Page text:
Tuesday, July 20, 2010
See that nice autograph in the picture to the left? I don't have to tell you whose name that is, because you can read it. I can take out my signed photo of Jean Beliveau and show it off to Habs fans and they admire not only the picture of Le Gros Bill with the Cup, but the beautiful, legible signature as well. My kid can look at that and say, "Mom, who's Jean Beliveau?" (okay, my grandkid, because my kids know who Beliveau is...) and I will be able to tell him that's one of the finest men to ever wear a Montreal Canadiens' sweater. Similarly, the names of Yvan Cournoyer, Maurice Richard, Bernie Geoffrion, Ken Dryden, Bob Gainey and Jacques Lemaire will live on in their autographs because they signed with beautiful, legible penmanship a fan can cherish forever.
Then we have the modern player. I don't know if it's because the education system is failing abysmally to provide adequate instruction in cursive writing, or if the players actively try to develop a "signature" that in no way resembles their actual name, but I challenge you to decipher most NHL player's autographs.
Ordinarily, this wouldn't bother me. I'm past the age of waiting for NHL players to sign my scrap of paper outside the rink. (Yes, I admit I do have Tomas Plekanec's autograph, but that's on a game-worn jersey, so it's different. (It is!) Plus, he's one of the few who actually signs a name you can read.) Once though, I was a kid who thought a Canadien's...any Canadien's...signature was a treasure to be carefully folded and tucked away with the most cherished of keepsakes. It was a tangible link between me and my heroes. Mats Naslund actually touched this paper; for one moment we met and he acknowledged that he knew I was out there rooting for him. The autograph is just a reminder to me of that special moment. I came across the little scraps of paper from childhood not long ago, and read the names on them. Naslund, Serge Savard, Gainey, Guy Carbonneau, Bobby Smith...they're all clear and well-defined. Others, like Chris Chelios, Claude Lemieux and Mike McPhee are reasonably understandable. Only two of the whole pile...I'm talking to you, Petr Svoboda and Patrick Roy...are known only unto God and those who cheered for them for years.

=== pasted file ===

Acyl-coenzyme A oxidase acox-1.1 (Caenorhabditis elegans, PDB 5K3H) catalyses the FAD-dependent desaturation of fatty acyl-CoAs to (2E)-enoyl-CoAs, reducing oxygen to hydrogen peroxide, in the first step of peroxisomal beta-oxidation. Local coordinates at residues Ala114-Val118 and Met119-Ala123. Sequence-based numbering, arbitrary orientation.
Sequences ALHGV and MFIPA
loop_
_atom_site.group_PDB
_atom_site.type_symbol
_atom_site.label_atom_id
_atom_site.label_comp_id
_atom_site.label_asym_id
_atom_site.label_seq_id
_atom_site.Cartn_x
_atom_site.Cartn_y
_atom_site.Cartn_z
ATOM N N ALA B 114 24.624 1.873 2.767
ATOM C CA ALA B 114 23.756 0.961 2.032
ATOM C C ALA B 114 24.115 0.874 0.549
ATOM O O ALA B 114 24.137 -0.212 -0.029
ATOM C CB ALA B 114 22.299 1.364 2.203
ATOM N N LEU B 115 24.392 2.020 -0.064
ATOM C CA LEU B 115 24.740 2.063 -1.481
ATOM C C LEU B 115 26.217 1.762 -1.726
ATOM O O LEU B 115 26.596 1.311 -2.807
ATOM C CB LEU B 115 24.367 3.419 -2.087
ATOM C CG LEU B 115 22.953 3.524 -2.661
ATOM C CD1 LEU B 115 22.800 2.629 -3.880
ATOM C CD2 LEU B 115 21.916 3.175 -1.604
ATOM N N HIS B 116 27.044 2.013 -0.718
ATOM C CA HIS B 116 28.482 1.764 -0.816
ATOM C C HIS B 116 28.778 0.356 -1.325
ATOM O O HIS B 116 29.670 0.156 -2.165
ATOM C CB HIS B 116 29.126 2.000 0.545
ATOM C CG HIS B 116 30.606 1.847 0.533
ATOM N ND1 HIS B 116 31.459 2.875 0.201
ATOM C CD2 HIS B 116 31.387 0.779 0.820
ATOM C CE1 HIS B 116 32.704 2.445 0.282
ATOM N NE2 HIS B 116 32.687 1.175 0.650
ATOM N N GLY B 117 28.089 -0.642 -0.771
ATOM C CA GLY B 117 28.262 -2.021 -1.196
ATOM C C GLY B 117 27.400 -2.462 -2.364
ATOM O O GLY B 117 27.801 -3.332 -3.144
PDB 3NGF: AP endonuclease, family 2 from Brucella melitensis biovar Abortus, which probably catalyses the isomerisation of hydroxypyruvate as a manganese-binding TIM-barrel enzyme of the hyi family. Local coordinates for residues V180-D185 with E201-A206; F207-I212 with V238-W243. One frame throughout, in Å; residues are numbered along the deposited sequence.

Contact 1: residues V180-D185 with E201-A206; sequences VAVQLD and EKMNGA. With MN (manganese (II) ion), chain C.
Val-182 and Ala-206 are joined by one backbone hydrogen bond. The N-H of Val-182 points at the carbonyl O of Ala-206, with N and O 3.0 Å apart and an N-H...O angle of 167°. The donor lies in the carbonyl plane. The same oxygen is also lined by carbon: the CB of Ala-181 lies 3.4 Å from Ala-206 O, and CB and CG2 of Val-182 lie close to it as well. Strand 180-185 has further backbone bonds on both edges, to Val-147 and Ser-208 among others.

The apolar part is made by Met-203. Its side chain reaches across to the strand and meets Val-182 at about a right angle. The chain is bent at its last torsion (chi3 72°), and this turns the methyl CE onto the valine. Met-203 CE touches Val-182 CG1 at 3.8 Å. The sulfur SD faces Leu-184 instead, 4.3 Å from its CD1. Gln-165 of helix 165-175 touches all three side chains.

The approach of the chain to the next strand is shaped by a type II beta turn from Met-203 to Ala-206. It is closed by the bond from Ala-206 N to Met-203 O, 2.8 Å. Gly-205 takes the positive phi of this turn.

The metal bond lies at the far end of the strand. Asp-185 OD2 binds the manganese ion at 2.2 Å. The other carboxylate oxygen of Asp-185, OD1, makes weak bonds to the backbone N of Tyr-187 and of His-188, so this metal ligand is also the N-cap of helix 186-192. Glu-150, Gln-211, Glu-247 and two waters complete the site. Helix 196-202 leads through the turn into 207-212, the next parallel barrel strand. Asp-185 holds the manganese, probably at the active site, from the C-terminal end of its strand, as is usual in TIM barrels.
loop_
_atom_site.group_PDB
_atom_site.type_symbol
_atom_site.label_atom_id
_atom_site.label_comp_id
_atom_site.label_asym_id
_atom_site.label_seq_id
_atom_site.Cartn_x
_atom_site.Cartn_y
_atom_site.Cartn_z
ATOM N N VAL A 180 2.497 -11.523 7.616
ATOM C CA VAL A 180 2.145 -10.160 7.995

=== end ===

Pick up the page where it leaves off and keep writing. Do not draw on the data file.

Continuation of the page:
Now, of course, autographs are much more than just treasured mementos pasted into a kid's scrapbook for posterity. They're important to charities who sell them to raise money for good causes. They support the businesses of people who collect them en masse and sell them, in turn, to richer collectors who can't or won't ask for them in person. They're even a source of income for the old players who sign them and actually need the money to offset poor pension plans. Yet, it's interesting that the more commercial players' signatures become, the more illegible they become too.
Some of it's understandable. Russian players, for example, grew up with a Cyrillic alphabet, so their names would be difficult for most North Americans to decipher, even if the guy wrote it clearly. Others may just have bad handwriting, be writing at odd angles in a crowd of autograph seekers or be in a big hurry. But it's hard to imagine a modern player who's asked to sign more autographs than Jean Beliveau or Maurice Richard did, and they managed to make theirs meaningful and readable.
The reason this is on my mind is because a while back I came across an advertisement for an auction of "Blackberry Curves, used and autographed by NHL All Stars." The slick little devices were to be sold to raise money for charity, and the signatures of the hockey players were supposed to make them more valuable than the generic one you just pick up anywhere. The thing is, there wasn't one single recognizable name on them. Unless the owner pointed it out and said, "Hey, see my blackberry, autographed by Sheldon Souray?" you'd never have a clue what that scribble is supposed to be. I just don't get how the careless, indecipherable scrawls that pass for autographs today have any value at all, let alone actually add value to an item. And, outside an iconic signature like Alex Ovechkin's, I can't see how some of these players' autographs will evoke memories in the future when the people looking at them have no idea to whom they belonged.
Fans give a lot to make sure the NHL stays afloat and the players are rewarded very handsomely for their efforts. I appreciate that the players give back by offering their time and autographs to the fans. But, if they're doing it anyway, how hard is it to make sure someone can actually read it? I look at my Jean Beliveau signature, and Bob Gainey's and Yvan Cournoyer's, and I'm glad there was a generation of players I'll always remember because if I forget, I can just read their names.
Posted by J.T. at 8:25 AM